Johann Sebastian Bach (1685-1750)
Goldberg Variations, BWV 988 [48:58]
Selections from Two-Part Inventions and Three-Part Sinfonias:
Invention no. 4 in D minor, BWV 775 [1:04]
Invention no. 8 in F major, BWV 779 [1:01]
Invention no. 9 in F minor, BWV 780 [1:22]
Invention no. 13 in A minor, BWV 784 [1:18]
Sinfonia no. 2 in C minor, BWV 788 [1:37]
Sinfonia no. 6 in E major, BWV 792 ]1:17]
Sinfonia no. 7 in E minor, BWV 793 [1:52]
Sinfonia no. 9 in F minor, BWV 795 [2:54]
Sinfonia no. 13 in A minor, BWV 799 [1:35]
Sinfonia no. 15 in B minor, BWV 801 [1:15]
Walter Riemer (fortepiano)
Recorded Schloss Niederfellabrunn, Austria, April-May 2007
NF-Audio (no catalog number) [66:44]
A unique and outstanding release! It is rare that I can say the above
about a recording, but this newly minted one played by Austrian keyboardist
Walter Riemer fully deserves the designation.
What makes this release unique is Riemer's use of a fortepiano, in this
instance a 1995 reproduction of an original built by Andreas Stein in
Augsburg, 1773. Riemer claims that his recording is the first-ever of
the Goldbergs on a fortepiano, and I have to agree as I have not heard
of another recording of the work on fortepiano and my inquiries of a few
other Bach keyboard enthusiasts yielded no citation of other recordings
on fortepiano. As for the sound of Riemer's fortepiano, it is wonderful
with abundant heft, depth and clarity. Those of you who think of the
fortepiano as sounding tinny and weak need to hear this particular
instrument; your doubts will be quickly erased.
Another enticing feature of the disc is that Riemer uses the Bach/Lehman
tuning system (1722). About four years ago, the musicologist and early
music keyboard artist Bradley Lehman determined that the diagram of loops
at the top of the title page of Bach's Well-Tempered Clavier Book 1
(1722) revealed Bach's preferred tuning system. After deciphering the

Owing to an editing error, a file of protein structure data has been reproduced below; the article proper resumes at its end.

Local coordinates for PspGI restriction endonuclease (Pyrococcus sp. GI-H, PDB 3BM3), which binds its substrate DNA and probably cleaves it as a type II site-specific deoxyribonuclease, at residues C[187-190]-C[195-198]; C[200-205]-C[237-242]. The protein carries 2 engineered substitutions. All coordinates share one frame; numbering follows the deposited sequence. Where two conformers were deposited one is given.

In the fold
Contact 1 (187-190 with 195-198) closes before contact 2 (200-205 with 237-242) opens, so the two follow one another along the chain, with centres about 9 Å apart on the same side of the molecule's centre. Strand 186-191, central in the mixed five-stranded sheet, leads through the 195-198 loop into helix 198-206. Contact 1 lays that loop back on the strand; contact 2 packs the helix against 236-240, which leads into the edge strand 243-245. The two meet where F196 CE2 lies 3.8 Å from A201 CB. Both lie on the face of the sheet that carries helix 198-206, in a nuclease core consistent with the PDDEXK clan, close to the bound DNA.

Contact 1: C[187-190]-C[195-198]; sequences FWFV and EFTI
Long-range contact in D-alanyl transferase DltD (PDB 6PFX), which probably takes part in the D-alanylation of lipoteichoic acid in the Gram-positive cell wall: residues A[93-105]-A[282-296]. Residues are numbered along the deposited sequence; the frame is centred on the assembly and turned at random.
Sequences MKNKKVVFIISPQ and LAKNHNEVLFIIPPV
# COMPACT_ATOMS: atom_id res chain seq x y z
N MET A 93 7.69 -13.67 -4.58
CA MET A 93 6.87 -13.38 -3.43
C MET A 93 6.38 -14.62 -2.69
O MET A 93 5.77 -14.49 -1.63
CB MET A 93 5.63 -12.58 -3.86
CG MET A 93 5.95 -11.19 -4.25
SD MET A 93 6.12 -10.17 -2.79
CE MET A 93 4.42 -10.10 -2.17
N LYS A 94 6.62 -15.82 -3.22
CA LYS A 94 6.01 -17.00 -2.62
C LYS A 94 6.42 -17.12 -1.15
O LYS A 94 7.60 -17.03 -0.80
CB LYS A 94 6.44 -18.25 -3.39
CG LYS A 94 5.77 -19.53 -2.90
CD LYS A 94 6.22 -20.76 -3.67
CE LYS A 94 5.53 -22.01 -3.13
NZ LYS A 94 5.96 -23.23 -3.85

diagram, Lehman found that this tuning system resulted in a more agreeable
sound throughout the tonalities than in any other tuning system applied
to Bach's music. From my own listening experiences, I think it's fair
to say that this newly discovered temperament offers a more cantabile
and lyrical presentation than other temperaments. Further, the use of
of the new temperament is increasing with time. Well-known keyboardists
including Peter Watchorn and Richard Egarr are using it exclusively with
Bach's works, and it wouldn't surprise me if the new temperament becomes
the standard in a few years.
On to the performances, and they are stunning interpretations with a
high degree of technical aplomb. Riemer's lively rhythmic bounce is
delightful, and he does an exceptional job of clarifying and balancing
musical lines. In addition there are two special features that really
put these performances "over the top", one of them quite compelling and
the other thoroughly captivating.
To explain the compelling feature, I should offer a few comments about
the architecture of the Goldberg Variations. Both the opening Aria and
each of the variations are in two sections. Where Riemer differs from
most other performers of the work is that his second sections are often
just a bit quicker than the first sections and also possess greater
tension and urgency. This creates a "mini-climax" effect that is
invigorating and adds to the sweep of the music.
Dance rhythms can be captivating as evidenced by Bach's six-packs of
French Suites, English Suites and Partitas. Although the Goldbergs is
not made up of dance movements per se, there are abundant opportunites
to highlight dance patterns and Walter Riemer makes the most of those
opportunities. Often while listening to his interpretation, I am unable
to refrain from dancing away the hour. Riemer offers rhythms with great
elasticity and bounce that make for a delicious listening experience.
As for the selections from Bach's Inventions and Sinfonias, I only wish
that Riemer had played the entire work for he gives the selections the
same interpretive profile as the Goldberg Variations.
Any reservations? Not from my end, but I should mention a couple of
items that some readers might find troublesome. First, Riemer plays
fewer than half the repeats, so readers who insist on all repeats being
performed are duly advised. Second, the faster variations are played
much slower than the norm; however, Riemer's strong articulation and
textural variety results in very interesting interpretations.
Don's Conclusions: Excepting those who are allergic to the fortepiano,
Walter Riemer's recording is a must-have for Bach keyboard enthusiasts.
Just go to the NF-Audio website to obtain your own copy of this irresistible
and unique disc.
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